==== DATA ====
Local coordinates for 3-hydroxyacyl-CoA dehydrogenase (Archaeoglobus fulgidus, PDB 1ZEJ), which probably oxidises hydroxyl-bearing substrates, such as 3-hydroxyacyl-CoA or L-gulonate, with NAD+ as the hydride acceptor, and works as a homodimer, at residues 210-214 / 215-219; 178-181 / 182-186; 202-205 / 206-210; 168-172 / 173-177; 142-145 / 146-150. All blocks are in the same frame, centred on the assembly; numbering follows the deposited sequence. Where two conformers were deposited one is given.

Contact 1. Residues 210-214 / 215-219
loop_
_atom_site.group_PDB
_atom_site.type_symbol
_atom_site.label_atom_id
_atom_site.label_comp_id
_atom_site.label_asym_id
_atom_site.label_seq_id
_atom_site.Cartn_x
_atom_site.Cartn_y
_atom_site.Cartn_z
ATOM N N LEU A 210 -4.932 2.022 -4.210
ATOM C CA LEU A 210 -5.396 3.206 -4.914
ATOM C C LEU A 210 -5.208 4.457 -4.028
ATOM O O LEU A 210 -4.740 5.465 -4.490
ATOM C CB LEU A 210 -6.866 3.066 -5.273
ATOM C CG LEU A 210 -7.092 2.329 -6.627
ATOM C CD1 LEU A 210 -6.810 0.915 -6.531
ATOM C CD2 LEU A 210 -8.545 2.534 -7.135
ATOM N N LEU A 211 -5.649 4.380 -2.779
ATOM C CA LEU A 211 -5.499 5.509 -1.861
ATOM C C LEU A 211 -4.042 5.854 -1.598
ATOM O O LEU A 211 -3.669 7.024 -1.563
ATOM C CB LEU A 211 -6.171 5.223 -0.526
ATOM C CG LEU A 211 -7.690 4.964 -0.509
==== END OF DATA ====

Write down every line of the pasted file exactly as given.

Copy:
Local coordinates for 3-hydroxyacyl-CoA dehydrogenase (Archaeoglobus fulgidus, PDB 1ZEJ), which probably oxidises hydroxyl-bearing substrates, such as 3-hydroxyacyl-CoA or L-gulonate, with NAD+ as the hydride acceptor, and works as a homodimer, at residues 210-214 / 215-219; 178-181 / 182-186; 202-205 / 206-210; 168-172 / 173-177; 142-145 / 146-150. All blocks are in the same frame, centred on the assembly; numbering follows the deposited sequence. Where two conformers were deposited one is given.

Contact 1. Residues 210-214 / 215-219
loop_
_atom_site.group_PDB
_atom_site.type_symbol
_atom_site.label_atom_id
_atom_site.label_comp_id
_atom_site.label_asym_id
_atom_site.label_seq_id
_atom_site.Cartn_x
_atom_site.Cartn_y
_atom_site.Cartn_z
ATOM N N LEU A 210 -4.932 2.022 -4.210
ATOM C CA LEU A 210 -5.396 3.206 -4.914
ATOM C C LEU A 210 -5.208 4.457 -4.028
ATOM O O LEU A 210 -4.740 5.465 -4.490
ATOM C CB LEU A 210 -6.866 3.066 -5.273
ATOM C CG LEU A 210 -7.092 2.329 -6.627
ATOM C CD1 LEU A 210 -6.810 0.915 -6.531
ATOM C CD2 LEU A 210 -8.545 2.534 -7.135
ATOM N N LEU A 211 -5.649 4.380 -2.779
ATOM C CA LEU A 211 -5.499 5.509 -1.861
ATOM C C LEU A 211 -4.042 5.854 -1.598
ATOM O O LEU A 211 -3.669 7.024 -1.563
ATOM C CB LEU A 211 -6.171 5.223 -0.526
ATOM C CG LEU A 211 -7.690 4.964 -0.509